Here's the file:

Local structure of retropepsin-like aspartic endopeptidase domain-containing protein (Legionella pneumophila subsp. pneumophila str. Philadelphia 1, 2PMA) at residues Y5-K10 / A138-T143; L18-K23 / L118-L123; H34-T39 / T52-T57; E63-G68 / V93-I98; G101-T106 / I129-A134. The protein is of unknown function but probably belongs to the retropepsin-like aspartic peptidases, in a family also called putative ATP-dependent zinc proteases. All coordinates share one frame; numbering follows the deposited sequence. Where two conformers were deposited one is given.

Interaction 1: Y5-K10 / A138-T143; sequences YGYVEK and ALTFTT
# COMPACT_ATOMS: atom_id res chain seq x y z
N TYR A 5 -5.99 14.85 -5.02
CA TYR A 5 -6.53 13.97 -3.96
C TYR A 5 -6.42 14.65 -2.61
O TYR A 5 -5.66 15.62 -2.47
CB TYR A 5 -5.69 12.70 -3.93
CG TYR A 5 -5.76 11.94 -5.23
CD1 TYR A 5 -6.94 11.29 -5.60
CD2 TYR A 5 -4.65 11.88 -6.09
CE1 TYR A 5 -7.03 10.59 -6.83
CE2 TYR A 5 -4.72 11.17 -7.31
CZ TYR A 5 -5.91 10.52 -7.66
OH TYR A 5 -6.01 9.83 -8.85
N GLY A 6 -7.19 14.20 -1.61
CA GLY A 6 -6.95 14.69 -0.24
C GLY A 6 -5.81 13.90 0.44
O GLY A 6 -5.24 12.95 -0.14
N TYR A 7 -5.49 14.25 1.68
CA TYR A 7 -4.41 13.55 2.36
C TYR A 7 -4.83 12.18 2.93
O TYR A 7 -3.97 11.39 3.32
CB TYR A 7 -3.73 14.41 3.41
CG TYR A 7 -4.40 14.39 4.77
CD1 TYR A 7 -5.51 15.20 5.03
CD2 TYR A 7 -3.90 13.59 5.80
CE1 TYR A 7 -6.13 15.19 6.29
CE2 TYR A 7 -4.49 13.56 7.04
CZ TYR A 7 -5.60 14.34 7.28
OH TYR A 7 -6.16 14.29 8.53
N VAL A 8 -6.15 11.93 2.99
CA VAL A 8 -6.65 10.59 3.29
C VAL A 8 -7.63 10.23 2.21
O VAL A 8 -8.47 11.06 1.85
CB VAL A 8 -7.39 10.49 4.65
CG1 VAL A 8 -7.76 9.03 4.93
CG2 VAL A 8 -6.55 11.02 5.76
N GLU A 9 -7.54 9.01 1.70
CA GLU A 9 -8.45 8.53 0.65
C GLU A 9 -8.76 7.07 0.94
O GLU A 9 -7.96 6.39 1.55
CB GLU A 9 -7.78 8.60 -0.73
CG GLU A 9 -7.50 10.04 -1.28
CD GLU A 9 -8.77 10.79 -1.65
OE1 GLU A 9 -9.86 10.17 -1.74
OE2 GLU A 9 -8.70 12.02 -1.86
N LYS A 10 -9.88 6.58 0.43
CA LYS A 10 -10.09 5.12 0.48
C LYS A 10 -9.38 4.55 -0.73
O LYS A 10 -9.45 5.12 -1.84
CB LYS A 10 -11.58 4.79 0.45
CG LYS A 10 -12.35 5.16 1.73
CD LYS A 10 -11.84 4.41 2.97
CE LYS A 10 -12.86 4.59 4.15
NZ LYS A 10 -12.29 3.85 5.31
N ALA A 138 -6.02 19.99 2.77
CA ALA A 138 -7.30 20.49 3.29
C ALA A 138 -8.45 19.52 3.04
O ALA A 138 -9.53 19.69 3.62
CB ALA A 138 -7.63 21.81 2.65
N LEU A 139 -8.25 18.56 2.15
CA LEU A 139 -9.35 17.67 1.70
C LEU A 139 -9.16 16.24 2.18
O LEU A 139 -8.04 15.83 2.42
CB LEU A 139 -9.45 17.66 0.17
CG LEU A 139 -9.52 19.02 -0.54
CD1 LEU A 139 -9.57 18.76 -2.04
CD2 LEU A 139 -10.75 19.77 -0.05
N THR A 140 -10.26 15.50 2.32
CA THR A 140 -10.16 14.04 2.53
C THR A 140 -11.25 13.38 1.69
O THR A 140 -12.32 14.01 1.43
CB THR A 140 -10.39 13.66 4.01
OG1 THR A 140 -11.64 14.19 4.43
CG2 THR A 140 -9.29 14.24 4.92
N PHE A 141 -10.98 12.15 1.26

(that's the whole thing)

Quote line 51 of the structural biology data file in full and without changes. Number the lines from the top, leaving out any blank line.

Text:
O LYS A 10 -9.45 5.12 -1.84